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About The daily Nebraskan. ([Lincoln, Neb.) 1901-current | View Entire Issue (Oct. 26, 1998)
Closer then expected
Without Megan Korver, the Nebraska volleyball
team got a tough match from Kansas. But in the
end, the Huskers still got to celebrate. PAGE 10
First Plymouth Congregational Church plans a
showing Friday of the silent film “The Phantom of
die Opera” accompanied by an organist PAGE 12
VOL. 98, _COVERING THE UNIVERSITY OF NEBRASKA-LINCOLN SINCE 1901 NO. 44
Warrant turns up
fake ID materials
By Josh Funk
Senior staff writer
Using evidence from an undercover
investigation, the Lancaster County
Attorney plans to charge a UNL student
with making fake IDs later this week.
The move will trigger an investiga
tion of UNL’s Alpha Tau Omega
Fraternity, a UNL administrator said,
where the fake IDs were said to be sold.
Fraternity President Paul Blecha said
the fraternity was not involved, and he
had not had any contact with the suspect
since the search.
“This has nothing to do with any
other member of the house,” Blecha
Police served the search warrant
Thursday night at the student’s home on
4he 400 block of Mormon Trail, and
seized a computer, scanner and lamina
tor they say were used to manufacture
ID cards, Capt David Beggs said
But police had not cited nor arrested
anyone as of Sunday night. They have
presented their evidence to Lancaster
County Attorney Gary Lacey, who will
decide what to charge the student with.
Lacey could charge the student with
a class four felony alter considering the
Police say the student specialized in
making IDs frolh states other than
The cards were sold at the Alpha
Tau Omega Fraternity where the stu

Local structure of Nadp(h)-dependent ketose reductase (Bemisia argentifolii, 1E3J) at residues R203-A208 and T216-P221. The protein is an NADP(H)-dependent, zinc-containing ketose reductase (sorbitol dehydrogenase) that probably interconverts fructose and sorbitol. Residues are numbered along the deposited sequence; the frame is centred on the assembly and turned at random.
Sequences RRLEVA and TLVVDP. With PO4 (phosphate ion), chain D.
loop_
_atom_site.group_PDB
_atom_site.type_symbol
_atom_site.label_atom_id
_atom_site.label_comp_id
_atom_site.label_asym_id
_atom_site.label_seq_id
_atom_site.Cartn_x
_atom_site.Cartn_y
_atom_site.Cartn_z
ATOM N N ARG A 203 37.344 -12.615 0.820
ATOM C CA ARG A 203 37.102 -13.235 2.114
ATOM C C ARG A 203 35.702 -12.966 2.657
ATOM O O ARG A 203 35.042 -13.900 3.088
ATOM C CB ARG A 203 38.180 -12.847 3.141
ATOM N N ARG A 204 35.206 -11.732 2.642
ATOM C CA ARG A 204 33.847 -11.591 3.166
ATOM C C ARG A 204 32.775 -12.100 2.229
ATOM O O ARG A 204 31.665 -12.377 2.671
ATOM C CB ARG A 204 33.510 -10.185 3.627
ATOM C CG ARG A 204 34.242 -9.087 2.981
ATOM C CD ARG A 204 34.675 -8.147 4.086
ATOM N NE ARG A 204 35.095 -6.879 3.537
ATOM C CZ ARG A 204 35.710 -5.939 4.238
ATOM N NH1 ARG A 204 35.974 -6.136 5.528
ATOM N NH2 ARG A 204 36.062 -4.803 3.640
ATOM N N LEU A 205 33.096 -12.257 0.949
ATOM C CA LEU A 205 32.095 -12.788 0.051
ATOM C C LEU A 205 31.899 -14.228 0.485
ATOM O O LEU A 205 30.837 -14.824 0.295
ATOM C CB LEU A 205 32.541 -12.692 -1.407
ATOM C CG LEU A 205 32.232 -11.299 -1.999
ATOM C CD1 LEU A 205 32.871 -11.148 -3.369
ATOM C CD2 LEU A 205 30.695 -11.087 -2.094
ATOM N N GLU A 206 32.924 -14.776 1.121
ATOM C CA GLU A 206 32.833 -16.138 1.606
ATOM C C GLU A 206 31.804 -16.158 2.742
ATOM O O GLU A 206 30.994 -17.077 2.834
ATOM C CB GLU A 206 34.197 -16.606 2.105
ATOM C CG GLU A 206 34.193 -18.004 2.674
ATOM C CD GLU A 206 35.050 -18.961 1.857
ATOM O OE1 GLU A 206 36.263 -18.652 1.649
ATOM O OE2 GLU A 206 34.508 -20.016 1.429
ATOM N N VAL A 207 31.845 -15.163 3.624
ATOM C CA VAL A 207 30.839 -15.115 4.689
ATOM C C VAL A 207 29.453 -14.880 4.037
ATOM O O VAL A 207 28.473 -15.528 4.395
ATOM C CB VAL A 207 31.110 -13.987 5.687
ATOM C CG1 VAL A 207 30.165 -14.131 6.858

dent was a member, UNL Police Chief
Ken Cauble said.
No other members of the house
have been implicated in the initial inves
Vice Chancellor for Student Affairs
James Griesen said he would charge the
student for violations of the student
code of conduct after he is charged in
“I will look carefully into the
involvement of the house,” Griesen
Lacey is expected to file charges in
the case late this week after reviewing
PATRICK FISHER, a senior chemical engineering major and a member of Innocents Society, cheers for the
Huskers while wearing a blue bandanna to protest Initiative 413, Hebraska’s proposed tax lid amendment.
Fisher, like many fans, partially wore blue for the “Blue to MU” protest, while also donning the traditional
Hpsfcer red, ASUM President Sara Russell, who organized Blue to MU, estimated 100 to 120 students wore blue,
inking the 8,000-seat student sections of Memorial Stadium leek like a bad bruise, She said she appreciated
students’ effort, but said, “I wished It had been more successful.”
Athletic directors present need for facility funding
University of Nebraska-Lincoln
athletic boosters may have to pay
higher ticket prices if appropriate
fund-raising strategies are not devel
oped by the Athletic Department,
officials said Friday.
That is one idea the Athletic
Department is considering to help pay
for projects to improve its fields and
buildings over the next six years.
The NU Board of Regents listened
Friday to Athletic Department budget
presentations from UNL, the
University of Nebraska at Omaha and
the University of Nebraska at
Total revenue and expenditures
for UNUs Athletic Department totaled
$36.4 million for the 1997-98 fiscal
year. UNO’s revenue and expendi
tures totaled $4.5 million, while
UNK’s totaled $2.6 million.
UNL Chancellor James Moeser
said the budgets are average and
equally comparable to other peer
All three campus representatives
also discussed funding concerns for
facility maintenance and academic
Bill Byrne, athletic director at
UNL, said the university collects
more revenue than most comparable
athletic teams at similar institutions.
The University of North Carolina has
the lowest revenue, $27 million. Ohio